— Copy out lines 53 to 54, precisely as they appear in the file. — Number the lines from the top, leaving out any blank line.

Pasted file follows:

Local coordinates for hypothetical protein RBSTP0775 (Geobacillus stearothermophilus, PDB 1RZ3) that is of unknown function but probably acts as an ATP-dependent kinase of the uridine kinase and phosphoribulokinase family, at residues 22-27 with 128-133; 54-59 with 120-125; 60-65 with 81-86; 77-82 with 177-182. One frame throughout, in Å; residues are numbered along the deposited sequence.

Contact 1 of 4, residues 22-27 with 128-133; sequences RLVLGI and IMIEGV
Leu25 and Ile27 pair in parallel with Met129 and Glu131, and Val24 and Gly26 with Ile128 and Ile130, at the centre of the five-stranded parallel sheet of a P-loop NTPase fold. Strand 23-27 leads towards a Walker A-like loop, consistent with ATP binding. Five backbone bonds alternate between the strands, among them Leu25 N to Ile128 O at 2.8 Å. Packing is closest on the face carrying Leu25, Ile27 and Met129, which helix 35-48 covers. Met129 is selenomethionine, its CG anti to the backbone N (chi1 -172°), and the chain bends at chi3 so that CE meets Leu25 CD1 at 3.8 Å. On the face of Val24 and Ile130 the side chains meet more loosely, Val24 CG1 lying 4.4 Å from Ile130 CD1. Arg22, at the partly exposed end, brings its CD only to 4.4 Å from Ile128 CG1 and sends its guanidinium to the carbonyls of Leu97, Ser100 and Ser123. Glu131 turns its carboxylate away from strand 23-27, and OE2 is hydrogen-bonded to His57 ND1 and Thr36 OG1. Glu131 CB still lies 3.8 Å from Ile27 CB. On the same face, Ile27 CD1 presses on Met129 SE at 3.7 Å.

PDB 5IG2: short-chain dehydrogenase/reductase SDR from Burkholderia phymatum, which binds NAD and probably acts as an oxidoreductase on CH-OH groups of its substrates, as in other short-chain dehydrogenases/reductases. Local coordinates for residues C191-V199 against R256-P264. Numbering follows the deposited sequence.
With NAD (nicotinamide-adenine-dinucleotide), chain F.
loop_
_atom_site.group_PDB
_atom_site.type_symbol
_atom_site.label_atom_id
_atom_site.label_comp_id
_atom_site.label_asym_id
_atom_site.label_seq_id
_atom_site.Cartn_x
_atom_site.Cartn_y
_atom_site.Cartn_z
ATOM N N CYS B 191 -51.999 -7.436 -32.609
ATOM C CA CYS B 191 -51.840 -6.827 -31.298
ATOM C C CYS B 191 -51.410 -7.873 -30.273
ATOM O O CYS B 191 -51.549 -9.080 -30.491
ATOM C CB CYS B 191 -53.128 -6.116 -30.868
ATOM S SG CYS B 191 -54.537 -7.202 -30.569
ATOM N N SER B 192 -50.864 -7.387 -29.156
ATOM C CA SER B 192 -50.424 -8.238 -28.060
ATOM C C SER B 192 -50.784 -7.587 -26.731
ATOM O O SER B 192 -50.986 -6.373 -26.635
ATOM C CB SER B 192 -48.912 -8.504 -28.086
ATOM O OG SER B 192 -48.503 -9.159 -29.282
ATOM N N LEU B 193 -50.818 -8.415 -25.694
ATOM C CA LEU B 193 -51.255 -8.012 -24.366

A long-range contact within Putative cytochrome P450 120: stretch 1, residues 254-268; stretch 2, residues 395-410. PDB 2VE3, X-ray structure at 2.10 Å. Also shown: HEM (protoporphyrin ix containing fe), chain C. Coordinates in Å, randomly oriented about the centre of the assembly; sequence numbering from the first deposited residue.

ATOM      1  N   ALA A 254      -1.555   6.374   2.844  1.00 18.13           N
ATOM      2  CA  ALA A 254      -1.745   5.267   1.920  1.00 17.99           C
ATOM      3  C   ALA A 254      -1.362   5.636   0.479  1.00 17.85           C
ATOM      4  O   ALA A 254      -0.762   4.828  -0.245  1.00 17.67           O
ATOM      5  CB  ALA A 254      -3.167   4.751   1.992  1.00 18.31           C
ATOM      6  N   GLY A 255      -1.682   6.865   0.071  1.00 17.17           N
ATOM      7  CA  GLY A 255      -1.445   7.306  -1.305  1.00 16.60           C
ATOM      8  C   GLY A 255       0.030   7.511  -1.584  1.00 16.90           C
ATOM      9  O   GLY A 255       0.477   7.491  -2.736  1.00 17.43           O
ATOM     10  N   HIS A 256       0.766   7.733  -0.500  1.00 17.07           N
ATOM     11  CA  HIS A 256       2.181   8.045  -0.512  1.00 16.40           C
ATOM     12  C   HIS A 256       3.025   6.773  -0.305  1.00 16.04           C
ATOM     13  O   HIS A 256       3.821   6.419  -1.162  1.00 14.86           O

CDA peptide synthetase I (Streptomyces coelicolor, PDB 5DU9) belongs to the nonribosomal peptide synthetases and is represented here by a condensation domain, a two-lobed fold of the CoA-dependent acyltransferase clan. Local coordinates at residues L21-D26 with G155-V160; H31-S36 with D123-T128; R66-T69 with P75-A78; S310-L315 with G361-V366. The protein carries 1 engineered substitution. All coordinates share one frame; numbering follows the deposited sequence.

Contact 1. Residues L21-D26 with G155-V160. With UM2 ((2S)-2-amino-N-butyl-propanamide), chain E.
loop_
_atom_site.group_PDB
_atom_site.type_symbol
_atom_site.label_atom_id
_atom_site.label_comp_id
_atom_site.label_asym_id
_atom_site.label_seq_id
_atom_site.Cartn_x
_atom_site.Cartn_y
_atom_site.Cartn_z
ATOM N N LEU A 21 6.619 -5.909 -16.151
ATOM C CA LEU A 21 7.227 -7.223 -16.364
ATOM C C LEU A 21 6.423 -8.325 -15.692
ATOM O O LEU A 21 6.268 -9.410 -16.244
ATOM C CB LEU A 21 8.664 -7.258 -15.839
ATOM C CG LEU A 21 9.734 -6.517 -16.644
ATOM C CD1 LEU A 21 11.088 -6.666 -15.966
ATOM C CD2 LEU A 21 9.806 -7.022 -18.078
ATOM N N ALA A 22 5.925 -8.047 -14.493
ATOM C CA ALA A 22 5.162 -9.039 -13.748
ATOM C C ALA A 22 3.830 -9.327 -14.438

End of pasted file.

_atom_site.Cartn_x
_atom_site.Cartn_y